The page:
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If I understand your question (and I may not..) : You need to clearly understand your relationship with your this "one of my customers". If you sign over (or did sign over) exclusive copyrights to one customer for some software you write, you will not have the right to use that same copy with other clients. And if you are contracting for that one customer,...


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I tend to find it a good idea to use a mapping at each point of conversion, yes. While maybe a hair more work to start, it tends to keep things from having to be split later and nicely isolates functionality into the context areas that it really belongs. Who's to say that a year down the road your external API source won't change? Easier at the outset I ...


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Keep in mind if the is a network between your program and the database, it is very easy to write code that becomes IO bound. Also, if you are processing transactions you may have to take several trips to the database depending on the mechanism used to track transactions.


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The data mapper has to know about the unit of work. You would typically pass the UoW to the mapper using DI. I understood why they are both important and when to use them but, I couldn't find anywhere how the Data Mapper can "know" that a save method, for example, was called in the middle of a transaction or not. A single UoW instance represents one ...


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The boundary for a Unit of Work is time. It answers the question: What all are we changing in this one transaction? The boundary for a Data Mapper is space. It answers the question: What all is part of this one data structure? The unit of work is used to prevent hitting the database to often by sending every little chunk of info one at a time. The data ...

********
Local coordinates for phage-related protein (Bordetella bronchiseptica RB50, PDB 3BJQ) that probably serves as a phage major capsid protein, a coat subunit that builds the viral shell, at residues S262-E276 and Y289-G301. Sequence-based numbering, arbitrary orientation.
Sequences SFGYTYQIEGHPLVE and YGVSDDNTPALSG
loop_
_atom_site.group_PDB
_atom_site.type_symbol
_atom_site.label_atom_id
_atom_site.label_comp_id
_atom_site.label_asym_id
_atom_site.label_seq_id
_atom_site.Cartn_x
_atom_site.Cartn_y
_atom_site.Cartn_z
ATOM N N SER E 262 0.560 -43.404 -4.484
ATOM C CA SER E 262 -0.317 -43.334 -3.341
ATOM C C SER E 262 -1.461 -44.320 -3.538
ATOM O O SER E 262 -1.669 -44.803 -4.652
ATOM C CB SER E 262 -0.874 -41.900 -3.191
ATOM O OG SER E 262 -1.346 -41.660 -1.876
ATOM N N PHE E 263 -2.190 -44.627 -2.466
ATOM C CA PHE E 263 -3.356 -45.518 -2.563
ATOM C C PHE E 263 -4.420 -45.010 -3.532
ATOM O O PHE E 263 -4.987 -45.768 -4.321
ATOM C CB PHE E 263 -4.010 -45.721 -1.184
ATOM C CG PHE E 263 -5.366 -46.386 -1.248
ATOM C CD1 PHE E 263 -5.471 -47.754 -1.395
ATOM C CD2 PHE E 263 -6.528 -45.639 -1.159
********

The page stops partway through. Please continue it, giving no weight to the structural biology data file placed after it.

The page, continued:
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Eugene Philipov ran a benchmark on multiple INSERTs in one query and found out that they are really faster than running many sequential inserts after each other. This really did not come as a surprise because INSERT is a very simple operation. For updates the reason why you'd be taking multiple trips to a database is because the code is simply easier to ...


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Is this something developers can test for? (Emulate server load) Only somewhat. They can emulate load, but emulated load is not real. The rate, latency, and diversity of the traffic will all vary. The servers being targets will vary. The level of malicious code (people trying to hack/bot/flood/etc) will likely be less. And for something as large as Pokemon ...


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You should never duplicate complex code. Period. The main reason is exactly the situation you're in: Complex software will require modification (whether to correct defects or to extend functionality doesn't matter), and making the same change twice is more effort and more error-prone. Therefore the right thing to do is to develop one code base and deploy it ...


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You can use Cppcheck for this purpose: $ cppcheck --enable=unusedFunction . Checking foo.c... 1/2 files checked 0% done Checking main.c... 2/2 files checked 0% done [foo.c:1]: (style) The function 'foo' is never used.



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